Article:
There’s also a worry you’ll probably read about online that juice is packed with sugars, so it’s actually not that great to have in your diet. Yes, and no! Fruit juice has lots of sugar, but veggie juices don’t! And as long as you leave fiber in your juice, you can really cut down on the sugar content relative to the size of the glass.


My two cents:


what can juicing do for you?


it’s a convenient way for busy people to supplement diets and get up to the magic 10 servings a day!


it’s a supplement, not a substitute!


It’s not necessarily better to juice things, but if you’re not going to be eating them in the first place, then it doesn’t really matter if you’re taking a shortcut, as long as you’re getting the nutrients in the end! It all goes down the same hole, as my grandpa used to say.


I find that it’s also a way to get things you don’t normally eat because of taste or texture into your diet. Similarly, I’ve found that if I buy the discounted produce that has weird spots or has gone a bit past prime, I can get juice even cheaper, and I don’t notice that the texture is a bit funny or whatever the problem is.


Is it better to eat all that produce whole and raw? Sure! Do most of us have the time to actually chow through 10 cups of produce in a day? Not likely. Even I struggle to do that some days, which is why I find that juicing helps me rest easy. I know that even if I’m missing a serving or two, I can make them up in a glass.

So, I would say that if you’re having trouble plugging the gaps between your fruit and vegetable servings more than one or two days a week, using a juicer to fill in can be a really time-efficient and easy way to go. It’s the only way a lot of us busy people are going to make up the distance between how we’re actually eating, and how we want to be eating.


Are you going to see miracles? Probably not. But I can personally testify that a glass of fresh juice is as invigorating as anything else you can buy. It’s a great way to begin or to end the day, since you’re getting such a rush of nutrition. It’s a must to visit this page if you’re looking for complete information on different juicing machine brands and models. For professional grade juicers, check out http://bestjuicerreviews.xyz/commercial-professional-grade-bar-machines.


10 a day?

5 a day keeps the doctor away, right? That’s the conventional nutritional wisdom we’re all taught in elementary school, and it’s the rule of thumb most of us carry through to adulthood. That’s 5 cups of fresh produce at meals and as snacks.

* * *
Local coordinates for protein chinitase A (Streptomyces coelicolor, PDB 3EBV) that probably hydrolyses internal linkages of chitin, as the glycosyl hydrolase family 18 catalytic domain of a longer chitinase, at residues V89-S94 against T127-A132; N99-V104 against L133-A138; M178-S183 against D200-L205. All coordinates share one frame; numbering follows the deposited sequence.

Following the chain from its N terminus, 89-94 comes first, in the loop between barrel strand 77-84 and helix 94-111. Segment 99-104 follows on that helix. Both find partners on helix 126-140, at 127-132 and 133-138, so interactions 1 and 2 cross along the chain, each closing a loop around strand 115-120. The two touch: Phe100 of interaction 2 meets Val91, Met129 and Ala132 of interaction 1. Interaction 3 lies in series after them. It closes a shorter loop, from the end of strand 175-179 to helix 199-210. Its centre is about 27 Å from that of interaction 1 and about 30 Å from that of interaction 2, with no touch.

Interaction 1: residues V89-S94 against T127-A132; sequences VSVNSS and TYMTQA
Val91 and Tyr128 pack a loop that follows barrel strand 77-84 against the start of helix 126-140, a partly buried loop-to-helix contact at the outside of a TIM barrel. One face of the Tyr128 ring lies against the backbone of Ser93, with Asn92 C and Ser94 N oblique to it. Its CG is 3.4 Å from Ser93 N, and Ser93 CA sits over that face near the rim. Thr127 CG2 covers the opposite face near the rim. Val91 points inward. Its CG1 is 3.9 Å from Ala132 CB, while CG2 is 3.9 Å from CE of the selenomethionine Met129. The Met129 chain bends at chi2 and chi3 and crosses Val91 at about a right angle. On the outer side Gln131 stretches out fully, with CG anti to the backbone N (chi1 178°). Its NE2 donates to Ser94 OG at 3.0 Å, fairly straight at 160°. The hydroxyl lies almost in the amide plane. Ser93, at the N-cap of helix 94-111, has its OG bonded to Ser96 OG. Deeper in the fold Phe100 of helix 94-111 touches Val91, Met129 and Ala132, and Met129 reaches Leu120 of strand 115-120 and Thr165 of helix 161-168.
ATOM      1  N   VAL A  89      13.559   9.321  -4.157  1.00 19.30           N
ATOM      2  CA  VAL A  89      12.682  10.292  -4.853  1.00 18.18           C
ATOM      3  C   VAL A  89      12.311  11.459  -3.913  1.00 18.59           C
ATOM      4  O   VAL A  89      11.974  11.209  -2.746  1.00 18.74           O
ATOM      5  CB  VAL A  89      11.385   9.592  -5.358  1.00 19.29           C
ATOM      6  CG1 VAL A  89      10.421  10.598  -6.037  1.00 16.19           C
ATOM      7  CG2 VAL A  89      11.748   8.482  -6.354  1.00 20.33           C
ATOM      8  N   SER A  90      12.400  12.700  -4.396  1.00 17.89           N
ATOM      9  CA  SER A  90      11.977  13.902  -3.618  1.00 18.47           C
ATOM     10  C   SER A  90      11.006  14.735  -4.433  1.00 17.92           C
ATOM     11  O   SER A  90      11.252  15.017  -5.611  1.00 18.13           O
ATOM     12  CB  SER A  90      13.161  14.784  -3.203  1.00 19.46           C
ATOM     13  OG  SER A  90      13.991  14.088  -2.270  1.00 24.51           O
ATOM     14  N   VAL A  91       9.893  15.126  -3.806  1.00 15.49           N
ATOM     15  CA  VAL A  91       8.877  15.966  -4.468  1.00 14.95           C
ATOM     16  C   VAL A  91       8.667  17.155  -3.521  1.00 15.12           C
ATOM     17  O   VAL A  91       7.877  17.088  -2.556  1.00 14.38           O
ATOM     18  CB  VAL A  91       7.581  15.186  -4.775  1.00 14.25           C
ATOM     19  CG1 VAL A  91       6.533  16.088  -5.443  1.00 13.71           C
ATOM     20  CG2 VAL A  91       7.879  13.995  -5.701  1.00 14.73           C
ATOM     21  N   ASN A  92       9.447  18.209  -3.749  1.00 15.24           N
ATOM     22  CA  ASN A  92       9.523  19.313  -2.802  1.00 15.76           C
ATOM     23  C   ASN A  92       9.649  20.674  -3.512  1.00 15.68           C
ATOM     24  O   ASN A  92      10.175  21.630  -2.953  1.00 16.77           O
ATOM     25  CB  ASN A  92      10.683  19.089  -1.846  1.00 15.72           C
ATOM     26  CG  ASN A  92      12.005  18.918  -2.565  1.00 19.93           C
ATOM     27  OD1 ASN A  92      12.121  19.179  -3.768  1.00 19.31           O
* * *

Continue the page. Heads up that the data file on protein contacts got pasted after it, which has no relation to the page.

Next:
I’ve been reading for awhile about how we ought to probably aim closer to 7 a day, or even more. Well, a new study has come out in the UK about how more fruits and vegetables in a diet can reduce the risk of major health problems like cancer, heart disease and strokes. Turns out, we should be aiming for double the amount of servings we’ve been taught!

Imperial College, in London, conducted the study, and showed that up to 8 million deaths just in the UK would be prevented every year by people eating a 10-a-day diet! That’s a huge reduction in mortality rates, which shows you how much longer you’ll live a healthy life by eating a good diet!


With specific diseases, the results showed that you’re 1/3 less likely to have cardiovascular (heart) issues by eating 10 servings every day, and 13% less likely to have cancer develop in your body. Premature death is the biggest one–more than 1/3 less likely! Overall, fresh produce reduces cholesterol, lowers blood pressure, and fills your body up with important vitamins, minerals, and antioxidants which prevent all sorts of diseases.


Sadly, only about 1/3 of us meet even the low 5-a-day standard. So, there’s a lot of work to be done, but I found this study encouraging because it shows us how much we have to gain simply from improving our diets!


Again, the people conducting the study have stressed that they’re not trying to scare people who are barely getting their 5 servings to begin with. They’re just moving the goalposts, and showing that benefits increase substantially the more produce you eat, so you should constantly try to include more produce, instead of panicking that you’re not meeting the goals you’ve already set.


There are lots of ways to add servings if you’re struggling to fit more into meals. I aim to get 2 servings at each meal, and then fill in with snacks. So, for breakfast, I’ll have some fresh fruit in my granola, and some orange juice on the side — the orange juice I make myself through my reliable juicer. For lunch, a green salad and some sort of vegetable course. And for dinner, a bigger salad and a side item like sweet potatoes or steamed kale. During the breaks, like midmorning and midafternoon, I can easily get in at least one serving each, like a fruit salad, or carrots with hummus. Just doing that, I’m already up to 8 servings. Throw in some fruit with dessert, and I’m practically there!

If you’re not getting quite that many in, try juicing! That’s how I make up for lost ground on days when I’m just too busy to prepare really healthy meals, or when I don’t fit in super nutritious snacks. You can easily pack 3 or 4 servings of produce into one glass of juice, which is enough for most of us who already try for 5-7 servings to get close or up to the golden 10-a-day mark!


However you get there, there’s more evidence than ever to show that a nutritious diet is the key to a healthy life–and a longer life!


About Ian

Ian is a fitness and health blogger who talks about lifestyle tips, interesting science news, and studies relating to nutrition and wellness. He hails from Saskatchewan, but now lives in Portland, Maine with his girlfriend, Ella and their cat, Shakespeare.